The first two centuries of the Republic were characterised by a paradoxical situation of social unrest at home which was accentuated by continued military conquest abroad, first across Italy and then Carthage and the Mediterranean trade routes. While the Plebeian Tribunes regularly attempted to block legislation unfavorable to their order, the Patricians frequently tried to thwart them by gaining the support of one or another of the tribunes. Historians do know that the second group of decemvirs was forced to step down, and Rome was left with a set of 12 laws written on 12 separate tablets. The Roman Senate advised the consuls. They protested by going on strike.
The plebeians demanded that the patricians write down Rome's laws. They would leave the city for a while, refuse to work, or even refuse to fight in the army. The problem appears to have centered around widespread indebtedness, and the Plebeians quickly demanded relief. Before these laws were passed, Tribunes could only interpose the sacrosanctity of their person intercessio to veto acts of the senate, assemblies, or magistrates. The Plebs were the common citizens of Rome, freemen with a right to vote in the Consilia, the bodies thr … ough which the annual magistrates of the republic were elected.
Over more than 200 years of social conflict; the plebeians slowly but surely gained rights through constant agitation. The second group was very corrupt. Everyone else was considered a plebeian. They turned the Aventine Hill into their territory, with the plebeian tribune as the leader of this territory as well as the movement. This development is unique in the ancient world, although there are parallels in the towns of Medieval Italy and Germany. In any case, the distinction cannot have been based entirely on priority, because the Claudii did not arrive at Rome until after the expulsion of the kings. It is not known why, but this modification seems to have made the auctoritas patrum irrelevant.
These groupings may be based on status or how much money a person has. In the Laws of the twelve tables mid-fifth century , we find a prohibition of intermarriage between patricians and plebeians. The plebeians elected tribunes, who represented their order against any mistreatment by the consuls or the Senate. The old nobility existed through the force of law, because only Patricians were allowed to stand for high office, and it was ultimately overthrown after those laws were changed. The Kings had in fact brought wealth to Rome. The First Secession In 494 B.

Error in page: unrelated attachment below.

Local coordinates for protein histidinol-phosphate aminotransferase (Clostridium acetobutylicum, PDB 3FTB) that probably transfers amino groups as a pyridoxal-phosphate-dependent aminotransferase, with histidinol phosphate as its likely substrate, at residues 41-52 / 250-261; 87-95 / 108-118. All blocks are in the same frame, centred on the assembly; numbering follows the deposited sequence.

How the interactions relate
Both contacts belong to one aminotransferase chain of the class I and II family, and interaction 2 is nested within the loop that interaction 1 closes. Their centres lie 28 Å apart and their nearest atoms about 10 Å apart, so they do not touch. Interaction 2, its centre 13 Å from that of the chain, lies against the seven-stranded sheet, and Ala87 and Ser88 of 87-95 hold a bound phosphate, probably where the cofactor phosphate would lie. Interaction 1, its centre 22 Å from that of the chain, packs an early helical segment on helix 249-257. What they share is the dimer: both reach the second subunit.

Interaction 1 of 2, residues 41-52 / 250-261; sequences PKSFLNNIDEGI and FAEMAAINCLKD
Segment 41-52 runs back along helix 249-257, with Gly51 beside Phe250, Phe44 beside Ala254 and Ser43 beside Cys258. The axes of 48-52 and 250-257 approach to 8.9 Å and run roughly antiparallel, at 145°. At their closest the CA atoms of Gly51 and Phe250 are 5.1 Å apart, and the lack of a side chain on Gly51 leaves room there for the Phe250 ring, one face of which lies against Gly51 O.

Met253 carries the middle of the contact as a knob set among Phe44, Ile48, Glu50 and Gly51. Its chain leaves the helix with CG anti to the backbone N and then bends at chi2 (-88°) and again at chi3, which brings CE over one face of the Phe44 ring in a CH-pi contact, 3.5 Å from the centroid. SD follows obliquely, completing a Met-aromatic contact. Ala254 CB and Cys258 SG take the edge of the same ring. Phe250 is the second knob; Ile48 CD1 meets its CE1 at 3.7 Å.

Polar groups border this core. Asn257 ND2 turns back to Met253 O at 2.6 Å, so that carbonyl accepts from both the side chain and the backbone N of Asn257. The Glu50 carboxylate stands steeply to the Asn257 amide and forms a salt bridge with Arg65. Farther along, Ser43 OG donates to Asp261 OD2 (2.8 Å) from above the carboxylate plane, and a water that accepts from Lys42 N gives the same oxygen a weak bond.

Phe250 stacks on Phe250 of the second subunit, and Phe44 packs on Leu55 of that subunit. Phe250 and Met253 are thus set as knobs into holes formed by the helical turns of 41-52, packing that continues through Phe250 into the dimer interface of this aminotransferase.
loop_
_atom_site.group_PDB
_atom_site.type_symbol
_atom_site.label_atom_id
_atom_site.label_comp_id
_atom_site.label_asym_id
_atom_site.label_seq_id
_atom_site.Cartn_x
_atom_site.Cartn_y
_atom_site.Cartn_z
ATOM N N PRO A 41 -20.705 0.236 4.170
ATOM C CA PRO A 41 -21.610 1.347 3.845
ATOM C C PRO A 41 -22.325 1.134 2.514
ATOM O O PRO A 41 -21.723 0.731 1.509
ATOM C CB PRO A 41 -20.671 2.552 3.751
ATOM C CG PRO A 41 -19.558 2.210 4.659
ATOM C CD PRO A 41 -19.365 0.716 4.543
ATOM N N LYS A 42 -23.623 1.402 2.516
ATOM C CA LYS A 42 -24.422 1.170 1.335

Prior to the 1st secession the plebeians had no political voice, except for their agitations at the Forum in the previous year. However, despite changes in the laws, the patricians always held a majority of the wealth and power in Ancient Rome. This compromise was accepted by all Romans, and a temple was dedicated to the goddess Concordia. The Roman path was different. The dictator had complete control over Rome, but the dictator could serve for only six months. They replaced the year's consuls and tribunes, and were given additional powers. It should therefore not be viewed as the final triumph of democracy over aristocracy, since, through the Tribunes, the senate could still control the Plebeian Council.
All free adult males were citizens, no matter what their class. Neither Tribunes nor were technically magistrates, since they were both elected solely by the Plebeians, rather than by both the Plebeians and the Patricians. Several politicians, like Gaius Flaminius active between 230 and 217 , used the urban plebs to control the assemblies. During the second half of the fourth century, other offices were opened to the nouveaux riches, who could now embark upon regular careers. The plebeians were the merchants, farmers, and craft workers of Rome. The consuls served for only one year and could not be reelected. Some plebeians whose land had been sacked by the Gauls couldn't afford to rebuild, so they were forced to borrow.
The clear inequality between patricians and plebeians was the engine for important political changes, such as the emergence of the Tribunes of the Plebe and the creation of the Law of the Twelve Tables. Furthermore, the plebeians tended to be poor and this meant that time spent out at war was time spent away from work and hence a need to borrow and be subjected to horrific usury and even slavery. It was possible to be a richplebeian, and it was also possible to be a poor patrician. Although there was some opposition by e. The families of Caesar and Sulla are examples. During the regal period, the king nominated two to serve as his assistants, and after the overthrow of the monarchy, the Consuls retained this authority. The Conflict of the Orders was finally coming to an end, since the Plebeians had achieved political equality with the Patricians.
Neither consul could make a law without the consent of the other. The unified opposition was known as plebs and seems to have used the nickname as honorific title. Thus, the Plebeian Curiate Assembly became the Plebeian Tribal Assembly, and the Plebeians became politically independent. Millar, The Emperor in the Roman World, Duckworth, 1977, 1992. This marked the end of the plebs as a political power.
For a while, it was illegal for a pleb and patrician to marry. Without the plebeians, patricians feared that the army would be helpless if an enemy struck at Rome. The 12 tablets were an important move in the direction of what we would call equal rights for the plebeians, but there was still much to do. The kings of Rome also had priestly functions; they were also augurs performers of auspices. The plebeians had to protest by means of a work stoppage and an exodus from the city for a brief time. This was very important because religion regulated many aspects of private, public, political and military life.